Next, all gene–gene pairs found in the literature were contrasted with gene–gene pairs identified by the GMA as co-expressed in at least 50 experiments (Fig. 6). Here there is also a correlation—the more highly connected genes in experimental databases also tend to be studied in the literature, but even as a gene's literature connectivity approaches zero (i.e. little information on gene–gene associations), the co-expression data for the same genes contains more information. Out of 562 933 gene–gene pairs from the GMA, 13 553 (2.4%) could be found in the literature. Conversely, there were 428 472 unique gene–gene pairs in the literature, 21 266 of which were also in the GMA dataset (5% overlap). The former is relatively surprising that so many consistently co-expressed genes do not have publications documenting any relationship between them. The latter is somewhat less surprising since the co-occurrence of genes within publications can be of many different types (e.g. protein–protein interactions, chromosome co-localization, etc.), whereas the GMA data is co-expression only.

Fig. 6.
Frequently co-expressed genes are more likely to co-occur in publications. If co-expression data can be used to predict gene function, then enough data exists to help analyze many genes without much published information.

4 DISCUSSION AND CONCLUSION

Despite the wide variety of experimental conditions deposited in the GEO database, this study is nonetheless affected and limited by the type of experiments conducted (e.g. many cancer samples and cultured cells). For example, some genes were simply not differentially expressed under the conditions studied and it is not yet known how they would behave if they were. Thresholding was used to define differentially expressed genes for mutual information calculations, but any threshold is arbitrary and variations such as weighted mutual information might improve detection of subtle gene–gene co-expression.

Although measuring gene expression with microarray technology has been documented as noisy, raising concerns regarding whether or not highly heterogeneous datasets could be combined in a meaningful manner, this study finds that co-expression patterns tend to recur across datasets and strengthen associations. Figure S3 (Supplementary Material) shows that as the number of co-expressed genes increases, so does the average P-value of GO category enrichment analysis.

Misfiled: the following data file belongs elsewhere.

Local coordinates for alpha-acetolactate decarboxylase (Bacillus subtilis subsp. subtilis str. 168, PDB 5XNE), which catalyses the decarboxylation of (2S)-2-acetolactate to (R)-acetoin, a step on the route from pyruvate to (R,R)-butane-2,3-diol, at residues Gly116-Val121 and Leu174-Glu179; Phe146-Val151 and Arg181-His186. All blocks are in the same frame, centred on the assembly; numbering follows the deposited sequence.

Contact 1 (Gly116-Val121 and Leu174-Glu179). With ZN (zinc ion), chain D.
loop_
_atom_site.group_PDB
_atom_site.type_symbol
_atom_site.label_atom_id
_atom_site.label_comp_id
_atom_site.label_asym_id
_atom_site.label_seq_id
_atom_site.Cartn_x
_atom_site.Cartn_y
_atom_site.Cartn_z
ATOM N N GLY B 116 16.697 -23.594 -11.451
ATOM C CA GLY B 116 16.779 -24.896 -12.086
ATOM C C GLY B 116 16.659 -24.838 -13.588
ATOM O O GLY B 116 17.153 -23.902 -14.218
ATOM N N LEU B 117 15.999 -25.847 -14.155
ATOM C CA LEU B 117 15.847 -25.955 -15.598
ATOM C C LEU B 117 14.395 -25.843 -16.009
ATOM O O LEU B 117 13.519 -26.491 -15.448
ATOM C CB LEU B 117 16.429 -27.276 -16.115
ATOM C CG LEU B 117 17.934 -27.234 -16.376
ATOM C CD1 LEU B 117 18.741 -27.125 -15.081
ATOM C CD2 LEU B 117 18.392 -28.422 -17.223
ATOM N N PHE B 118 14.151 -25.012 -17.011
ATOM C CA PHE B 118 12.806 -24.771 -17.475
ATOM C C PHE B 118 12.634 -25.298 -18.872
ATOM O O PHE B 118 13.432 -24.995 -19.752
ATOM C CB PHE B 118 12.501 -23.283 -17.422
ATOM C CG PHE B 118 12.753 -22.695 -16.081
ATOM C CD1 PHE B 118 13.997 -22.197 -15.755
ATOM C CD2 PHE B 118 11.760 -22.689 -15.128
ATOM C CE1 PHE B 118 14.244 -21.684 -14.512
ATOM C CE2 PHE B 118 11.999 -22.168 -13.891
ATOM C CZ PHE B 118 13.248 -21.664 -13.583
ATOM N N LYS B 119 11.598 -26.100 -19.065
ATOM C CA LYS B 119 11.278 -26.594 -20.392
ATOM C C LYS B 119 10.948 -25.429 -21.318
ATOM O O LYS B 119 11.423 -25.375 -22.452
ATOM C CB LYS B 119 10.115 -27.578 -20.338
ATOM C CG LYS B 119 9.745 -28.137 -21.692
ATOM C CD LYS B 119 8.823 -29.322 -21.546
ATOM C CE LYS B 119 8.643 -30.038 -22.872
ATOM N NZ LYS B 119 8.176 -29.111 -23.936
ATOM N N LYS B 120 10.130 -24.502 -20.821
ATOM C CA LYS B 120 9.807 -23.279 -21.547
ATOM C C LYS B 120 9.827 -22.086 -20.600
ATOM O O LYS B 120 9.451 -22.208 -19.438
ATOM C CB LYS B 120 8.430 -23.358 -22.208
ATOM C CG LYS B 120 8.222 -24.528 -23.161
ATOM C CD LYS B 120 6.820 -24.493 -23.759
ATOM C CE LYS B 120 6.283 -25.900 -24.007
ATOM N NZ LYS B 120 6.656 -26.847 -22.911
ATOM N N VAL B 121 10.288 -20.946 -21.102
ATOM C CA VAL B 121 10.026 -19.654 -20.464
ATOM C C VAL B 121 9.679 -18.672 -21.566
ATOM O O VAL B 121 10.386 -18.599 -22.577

We find that the genes co-expressed in parallel tend to be much more functionally related than those that are expressed in anti-parallel directions, even though anti-parallel genes tend to have a similar number of significantly enriched GO categories. This seems biologically reasonable considering most genes do not act alone in effecting their biological functions. In prokaryotes, for example, operons link a common promoter to the expression of several genes located one after the other. In eukaryotes operons are rare and regulation is more complex, but the general need for coordinated gene expression remains. Thus, genes whose expression levels rise and fall together, especially across heterogeneous conditions, tend to be those induced or repressed for similar functional reasons. But while a set of genes may be upregulated for a specific biological purpose, the genes downregulated at the same time are likely a mixture of genes that are actively repressed because their function interferes with the newly induced function (e.g. cell migration and adhesion are related activities, yet opposing functions—a cell cannot migrate if it is adhering to another) and those whose function does not conflict with the newly induced function but is merely no longer needed. For example, a differentiating cell may need new surface receptors to create a new function, but some of the existing receptors may degrade not because they interfere, but because there is no need to renew them (and which receptors decay may vary with cell type). This analysis specifically suggests that from an experimental standpoint, gene sets co-expressed with any given gene in both parallel and anti-parallel directions are enriched for significant biological functions, but only gene sets co-expressed in parallel tend to have the same function as the gene they are expressed with.

The parallel and anti co-expression patterns shown in this report are probably the most straightforward types, but only reflect general trends, whereby more complex patterns not described here are certainly possible (e.g. downregulated together but not upregulated together). It is this consistency of co-expression under multiple different conditions (experimental, microarray platform, research group, etc) that supports the notion of an informative co-regulatory relationship between genes.

Supplementary Material

[Supplementary Data]

ACKNOWLEDGEMENTS

For helpful critiques and suggestions, the author would like to thank Drs. Trey Fondon, Igor Dozmorov, Don Capra and the anonymous peer-reviewers.

Funding: NIH COBRE Junior Investigator award #5P20RR020143-04.

Conflict of Interest: none declared.